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Shouldering the load

Choosing a backpack that doesn’t break your back

It’s back-to-school time, and where students go, so do backpacks. With the popularity of electronics, backpacks have been reconfigured, too. There are a range of options—from hiking and camping models to backpacks designed for students, or for adults to carry gear and lunches back and forth to work. Some models are made specifically for a woman’s frame.

In choosing an urban backpack for school or for work, start by considering who’ll be using it and what they’ll typically carry. While it might be tempting to buy a backpack that a child can grow into and carry for years, it’s important that a backpack fit the child well. The top should hit about 2 inches below the shoulder blades and the bottom should end at or slightly above the waist. For that reason, some experts recommend trying the backpack on for size before purchasing.

Look for comfort and function 

While most backpacks have the same basic features, the details can make a difference in usefulness and ease. Shoulder straps should be wide and well-padded. Some backpacks have padded waist or chest belts as well, to help distribute the weight evenly across the body. Leather backpacks tend to be heavier.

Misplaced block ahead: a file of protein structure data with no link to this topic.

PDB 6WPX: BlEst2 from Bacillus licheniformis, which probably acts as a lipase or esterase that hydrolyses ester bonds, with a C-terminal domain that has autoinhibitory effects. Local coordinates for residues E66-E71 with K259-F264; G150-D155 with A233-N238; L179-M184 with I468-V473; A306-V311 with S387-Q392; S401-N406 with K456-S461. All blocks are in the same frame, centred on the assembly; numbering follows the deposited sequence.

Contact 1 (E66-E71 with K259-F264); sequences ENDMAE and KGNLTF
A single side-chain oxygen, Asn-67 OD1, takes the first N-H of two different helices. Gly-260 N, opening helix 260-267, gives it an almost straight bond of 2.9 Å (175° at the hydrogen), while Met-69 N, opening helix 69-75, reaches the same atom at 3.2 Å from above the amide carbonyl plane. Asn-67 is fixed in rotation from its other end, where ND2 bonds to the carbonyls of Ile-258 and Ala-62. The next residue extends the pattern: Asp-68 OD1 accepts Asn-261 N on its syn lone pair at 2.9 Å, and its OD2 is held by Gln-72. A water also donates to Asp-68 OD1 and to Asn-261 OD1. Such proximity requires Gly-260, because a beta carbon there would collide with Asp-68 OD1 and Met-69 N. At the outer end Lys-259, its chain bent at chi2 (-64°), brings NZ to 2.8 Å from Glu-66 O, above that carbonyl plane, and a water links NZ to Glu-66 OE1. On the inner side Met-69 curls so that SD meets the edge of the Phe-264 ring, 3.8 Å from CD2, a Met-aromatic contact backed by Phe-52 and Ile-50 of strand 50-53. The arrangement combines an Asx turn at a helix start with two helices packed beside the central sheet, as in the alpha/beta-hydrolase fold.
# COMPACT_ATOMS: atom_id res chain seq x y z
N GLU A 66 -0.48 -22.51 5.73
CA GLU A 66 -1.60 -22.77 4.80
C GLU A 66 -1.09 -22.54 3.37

Consider whether you want a water-resistant material. For more protection from the elements, some models have rain flaps that cover the zippers. For students who’ll be heading to or from school in the dark, look for a backpack with a reflector stripe.

Take a peek inside. Some models are specifically designed for electronics, and offer padded compartments for laptops and tablets, but make sure they are the right size for your device.

For business travelers, some backpacks are TSA-friendly, with a separate laptop-only compartment that lies flat through the screening machine. Some models are even designed to charge electronic devices: the user charges up the backpack in advance, and then the backpack’s built-in battery charges the electronic device during the day.

While you’re poking around inside the pack, check out the configuration of compartments. Some offer dedicated spaces for keys, sunglasses, cellphones, headphones, and water bottles.

Don’t overload the backpack 

The U.S Consumer Product Safety Commission reports that at least 14,000 children are treated each year for backpack-related injuries. The American Occupational Therapy Association recommends not carrying more than 10 percent of your body weight in a backpack. Place the heaviest items in the bag close to the shoulder straps, near the body.

While a rolling backpack is one way to avoid carrying a heavy load, be aware that some schools don’t permit them because they can pose a tripping hazard in crowded hallways and can be awkward to haul up and down stairs.


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